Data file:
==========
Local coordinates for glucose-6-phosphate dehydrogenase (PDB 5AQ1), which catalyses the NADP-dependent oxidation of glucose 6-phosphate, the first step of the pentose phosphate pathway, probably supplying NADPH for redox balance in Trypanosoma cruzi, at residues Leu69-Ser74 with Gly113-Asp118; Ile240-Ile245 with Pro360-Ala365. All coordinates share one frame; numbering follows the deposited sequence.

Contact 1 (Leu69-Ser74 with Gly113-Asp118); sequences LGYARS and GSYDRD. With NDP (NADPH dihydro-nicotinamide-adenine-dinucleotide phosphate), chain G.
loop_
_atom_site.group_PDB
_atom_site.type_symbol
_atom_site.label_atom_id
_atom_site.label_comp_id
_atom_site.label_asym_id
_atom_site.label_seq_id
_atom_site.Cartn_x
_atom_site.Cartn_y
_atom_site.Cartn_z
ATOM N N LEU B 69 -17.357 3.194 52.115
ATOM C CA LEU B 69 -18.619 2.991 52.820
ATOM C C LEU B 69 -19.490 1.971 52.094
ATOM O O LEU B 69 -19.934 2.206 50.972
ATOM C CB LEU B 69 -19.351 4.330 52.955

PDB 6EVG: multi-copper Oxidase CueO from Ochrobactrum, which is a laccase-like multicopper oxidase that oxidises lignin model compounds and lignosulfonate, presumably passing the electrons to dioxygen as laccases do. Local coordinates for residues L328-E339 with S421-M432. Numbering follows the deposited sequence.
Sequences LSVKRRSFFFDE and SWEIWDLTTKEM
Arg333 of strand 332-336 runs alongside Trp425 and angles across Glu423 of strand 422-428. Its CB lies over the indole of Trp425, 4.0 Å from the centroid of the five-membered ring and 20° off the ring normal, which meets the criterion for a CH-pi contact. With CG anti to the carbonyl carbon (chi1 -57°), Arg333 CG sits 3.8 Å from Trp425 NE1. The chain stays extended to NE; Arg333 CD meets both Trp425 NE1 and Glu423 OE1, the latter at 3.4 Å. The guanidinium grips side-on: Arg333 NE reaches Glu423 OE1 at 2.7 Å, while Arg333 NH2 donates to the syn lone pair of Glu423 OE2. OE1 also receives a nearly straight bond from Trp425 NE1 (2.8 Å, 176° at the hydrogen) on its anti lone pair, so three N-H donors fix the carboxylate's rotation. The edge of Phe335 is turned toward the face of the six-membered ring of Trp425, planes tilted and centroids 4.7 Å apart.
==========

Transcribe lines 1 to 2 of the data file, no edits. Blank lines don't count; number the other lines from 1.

Local coordinates for glucose-6-phosphate dehydrogenase (PDB 5AQ1), which catalyses the NADP-dependent oxidation of glucose 6-phosphate, the first step of the pentose phosphate pathway, probably supplying NADPH for redox balance in Trypanosoma cruzi, at residues Leu69-Ser74 with Gly113-Asp118; Ile240-Ile245 with Pro360-Ala365. All coordinates share one frame; numbering follows the deposited sequence.

Contact 1 (Leu69-Ser74 with Gly113-Asp118); sequences LGYARS and GSYDRD. With NDP (NADPH dihydro-nicotinamide-adenine-dinucleotide phosphate), chain G.